I am on vacation for a few days and have traveled to Hyères, a town in the southeast of France, in the Var département, located 15 km (10 m) east of Toulon.
Since this is a first visit, this morning was devoted to walking in the old town center which is situated on a hill. Although not sunny, the weather is still quite mild and the little shops display their goods in the streets.
Most people know about the covenant (Hebrew: ברית, Brit) between God and Abraham. This covenant is found in Bereshit 12-17. However the first covenant between God and man is found in this week’s parshah, Bereshit 8-9, and applies to the whole of mankind. Even if we often forget about this covenant, we all now the sign chosen by God as its reminder, the rainbow, Bereshit 9: 12-16.
אֶת-קַשְׁתִּי, נָתַתִּי בֶּעָנָן; וְהָיְתָה לְאוֹת בְּרִית, בֵּינִי וּבֵין הָאָרֶץ
I have set My bow in the cloud, and it shall be for a token of a covenant between Me and the earth.
This covenant requires man to follow 7 laws, known in Judaism as Noahide Laws. Thus for the Talmud: “Righteous people of all nations have a share in the world to come” (Sanhedrin 105a). Any non-Jew who lives according to these laws is regarded as one of “the righteous among the gentiles”.
Here are what these seven laws are:
1. Prohibition of Idolatry: You shall not have any idols before God.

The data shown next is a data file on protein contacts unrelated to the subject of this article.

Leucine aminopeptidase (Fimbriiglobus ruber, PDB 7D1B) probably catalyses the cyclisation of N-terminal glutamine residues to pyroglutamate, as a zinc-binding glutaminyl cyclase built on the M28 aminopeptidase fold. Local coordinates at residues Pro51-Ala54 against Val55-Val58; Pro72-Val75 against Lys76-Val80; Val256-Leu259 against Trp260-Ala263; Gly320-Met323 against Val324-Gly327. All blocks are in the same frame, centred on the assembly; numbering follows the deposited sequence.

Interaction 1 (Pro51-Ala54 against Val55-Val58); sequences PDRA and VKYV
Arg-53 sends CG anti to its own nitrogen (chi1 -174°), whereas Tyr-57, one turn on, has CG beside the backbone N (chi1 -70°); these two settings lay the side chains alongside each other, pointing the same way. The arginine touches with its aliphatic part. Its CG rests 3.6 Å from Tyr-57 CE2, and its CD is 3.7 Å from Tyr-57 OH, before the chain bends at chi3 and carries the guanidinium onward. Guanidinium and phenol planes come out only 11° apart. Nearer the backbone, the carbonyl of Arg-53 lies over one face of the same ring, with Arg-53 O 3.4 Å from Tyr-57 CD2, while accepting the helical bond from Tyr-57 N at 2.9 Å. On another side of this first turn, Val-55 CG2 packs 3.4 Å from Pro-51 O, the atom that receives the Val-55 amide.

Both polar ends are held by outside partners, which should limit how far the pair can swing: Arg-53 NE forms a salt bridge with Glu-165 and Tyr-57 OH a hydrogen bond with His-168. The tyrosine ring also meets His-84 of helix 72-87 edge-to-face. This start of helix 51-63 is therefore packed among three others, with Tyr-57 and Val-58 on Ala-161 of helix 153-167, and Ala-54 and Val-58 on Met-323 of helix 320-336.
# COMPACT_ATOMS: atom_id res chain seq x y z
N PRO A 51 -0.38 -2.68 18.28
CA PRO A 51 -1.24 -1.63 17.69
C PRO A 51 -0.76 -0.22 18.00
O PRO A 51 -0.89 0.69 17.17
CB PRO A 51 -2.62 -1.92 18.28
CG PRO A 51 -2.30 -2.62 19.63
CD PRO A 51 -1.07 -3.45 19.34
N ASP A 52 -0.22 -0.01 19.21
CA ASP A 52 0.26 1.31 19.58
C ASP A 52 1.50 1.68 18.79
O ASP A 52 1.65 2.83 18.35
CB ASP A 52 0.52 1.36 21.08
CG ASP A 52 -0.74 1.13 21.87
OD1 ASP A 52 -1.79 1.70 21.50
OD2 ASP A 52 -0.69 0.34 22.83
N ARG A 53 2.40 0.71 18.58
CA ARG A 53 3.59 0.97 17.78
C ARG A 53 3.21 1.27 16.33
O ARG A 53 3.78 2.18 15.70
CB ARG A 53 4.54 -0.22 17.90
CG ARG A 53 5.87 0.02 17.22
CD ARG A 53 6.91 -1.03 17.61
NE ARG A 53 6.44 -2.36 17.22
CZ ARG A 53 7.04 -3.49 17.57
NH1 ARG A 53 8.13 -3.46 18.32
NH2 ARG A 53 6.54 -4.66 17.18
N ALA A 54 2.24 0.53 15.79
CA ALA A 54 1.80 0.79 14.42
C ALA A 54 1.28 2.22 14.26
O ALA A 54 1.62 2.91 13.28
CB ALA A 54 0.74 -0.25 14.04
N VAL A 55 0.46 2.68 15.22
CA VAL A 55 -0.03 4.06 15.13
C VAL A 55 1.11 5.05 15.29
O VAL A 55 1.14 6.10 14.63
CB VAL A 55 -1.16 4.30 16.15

2. Prohibition of Murder: You shall not murder. (Genesis 9:6)
3. Prohibition of Theft: You shall not steal.
4. Prohibition of Sexual Promiscuity: You shall not commit adultery.
5. Prohibition of Blasphemy: You shall not blaspheme God’s name.
6. Dietary Law: Do not eat flesh taken from an animal while it is still alive. (Genesis 9:4)
7. Requirement to have just Laws: You shall set up an effective judiciary to enforce the preceding six laws fairly. (Wikepedia)
Nowadays a number of non-Jews call themselves B’nei Noah in reference to the Noahide Laws. They belong to a modern monotheistic movement which observes the Seven Laws of Noah but is not united; thus there are several B’nei Noah organizations. They are activally encouraged and supported by Chabad-Lubavitch as well as by a number of Jewish organizations.
Update: This week, Rabbi Shlomo Riskin asks: “Is Judaism a universal religion, with a message for all of humanity, or a national religion, with a message specifically for Jews?”